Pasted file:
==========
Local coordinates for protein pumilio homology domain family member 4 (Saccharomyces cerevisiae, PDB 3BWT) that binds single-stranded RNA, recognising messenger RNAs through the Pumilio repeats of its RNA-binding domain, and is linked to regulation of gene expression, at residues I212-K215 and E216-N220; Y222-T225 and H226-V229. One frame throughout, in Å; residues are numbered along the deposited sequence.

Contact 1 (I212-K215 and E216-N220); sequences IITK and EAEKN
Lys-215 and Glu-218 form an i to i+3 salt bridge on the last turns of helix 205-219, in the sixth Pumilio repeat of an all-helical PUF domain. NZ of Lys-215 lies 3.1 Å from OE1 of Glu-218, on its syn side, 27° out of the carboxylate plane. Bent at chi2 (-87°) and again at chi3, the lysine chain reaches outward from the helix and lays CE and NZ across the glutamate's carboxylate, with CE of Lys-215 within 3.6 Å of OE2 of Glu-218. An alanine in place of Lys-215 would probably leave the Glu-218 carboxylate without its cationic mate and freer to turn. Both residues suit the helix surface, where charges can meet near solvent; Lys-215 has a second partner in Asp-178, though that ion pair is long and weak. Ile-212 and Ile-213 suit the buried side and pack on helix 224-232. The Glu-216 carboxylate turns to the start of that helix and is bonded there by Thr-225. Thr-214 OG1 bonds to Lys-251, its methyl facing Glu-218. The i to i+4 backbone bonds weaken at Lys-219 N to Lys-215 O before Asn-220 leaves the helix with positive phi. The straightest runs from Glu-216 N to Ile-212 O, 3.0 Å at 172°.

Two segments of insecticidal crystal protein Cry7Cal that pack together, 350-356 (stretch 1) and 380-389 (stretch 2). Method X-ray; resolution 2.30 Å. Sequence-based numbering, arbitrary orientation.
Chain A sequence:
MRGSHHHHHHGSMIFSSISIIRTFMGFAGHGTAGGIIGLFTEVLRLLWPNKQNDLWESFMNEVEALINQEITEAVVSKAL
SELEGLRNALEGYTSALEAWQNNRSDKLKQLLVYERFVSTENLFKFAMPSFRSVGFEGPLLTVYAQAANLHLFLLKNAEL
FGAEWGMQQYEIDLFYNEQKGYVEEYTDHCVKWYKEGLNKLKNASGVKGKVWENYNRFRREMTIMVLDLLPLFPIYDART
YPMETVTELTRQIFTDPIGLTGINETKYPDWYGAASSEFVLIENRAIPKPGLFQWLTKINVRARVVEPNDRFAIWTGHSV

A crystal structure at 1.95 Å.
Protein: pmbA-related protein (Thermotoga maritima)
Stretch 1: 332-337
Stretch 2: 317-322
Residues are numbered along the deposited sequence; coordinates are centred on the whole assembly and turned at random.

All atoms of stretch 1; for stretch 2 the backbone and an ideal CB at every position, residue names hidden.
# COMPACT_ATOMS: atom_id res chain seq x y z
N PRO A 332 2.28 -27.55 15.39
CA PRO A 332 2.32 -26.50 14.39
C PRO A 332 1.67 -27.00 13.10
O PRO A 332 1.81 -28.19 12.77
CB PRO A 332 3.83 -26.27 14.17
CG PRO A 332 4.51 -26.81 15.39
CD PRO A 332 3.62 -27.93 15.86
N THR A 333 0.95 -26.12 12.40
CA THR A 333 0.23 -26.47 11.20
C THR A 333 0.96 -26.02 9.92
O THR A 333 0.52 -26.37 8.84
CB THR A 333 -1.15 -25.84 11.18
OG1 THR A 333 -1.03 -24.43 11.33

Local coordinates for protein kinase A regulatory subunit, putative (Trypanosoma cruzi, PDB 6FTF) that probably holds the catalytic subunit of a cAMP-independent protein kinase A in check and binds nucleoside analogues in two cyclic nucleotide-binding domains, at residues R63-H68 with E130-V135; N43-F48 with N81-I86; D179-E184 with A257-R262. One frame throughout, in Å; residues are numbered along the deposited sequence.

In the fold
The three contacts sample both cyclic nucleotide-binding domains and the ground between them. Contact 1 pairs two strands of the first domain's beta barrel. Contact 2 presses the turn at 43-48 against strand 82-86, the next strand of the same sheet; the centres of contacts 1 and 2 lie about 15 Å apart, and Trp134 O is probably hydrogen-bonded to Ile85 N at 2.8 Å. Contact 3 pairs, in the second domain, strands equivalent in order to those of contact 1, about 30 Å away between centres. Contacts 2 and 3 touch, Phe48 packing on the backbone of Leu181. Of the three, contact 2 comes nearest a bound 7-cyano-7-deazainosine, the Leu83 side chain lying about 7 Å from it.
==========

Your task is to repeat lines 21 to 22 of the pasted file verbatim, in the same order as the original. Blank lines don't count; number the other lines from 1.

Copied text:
CB PRO A 332 3.83 -26.27 14.17
CG PRO A 332 4.51 -26.81 15.39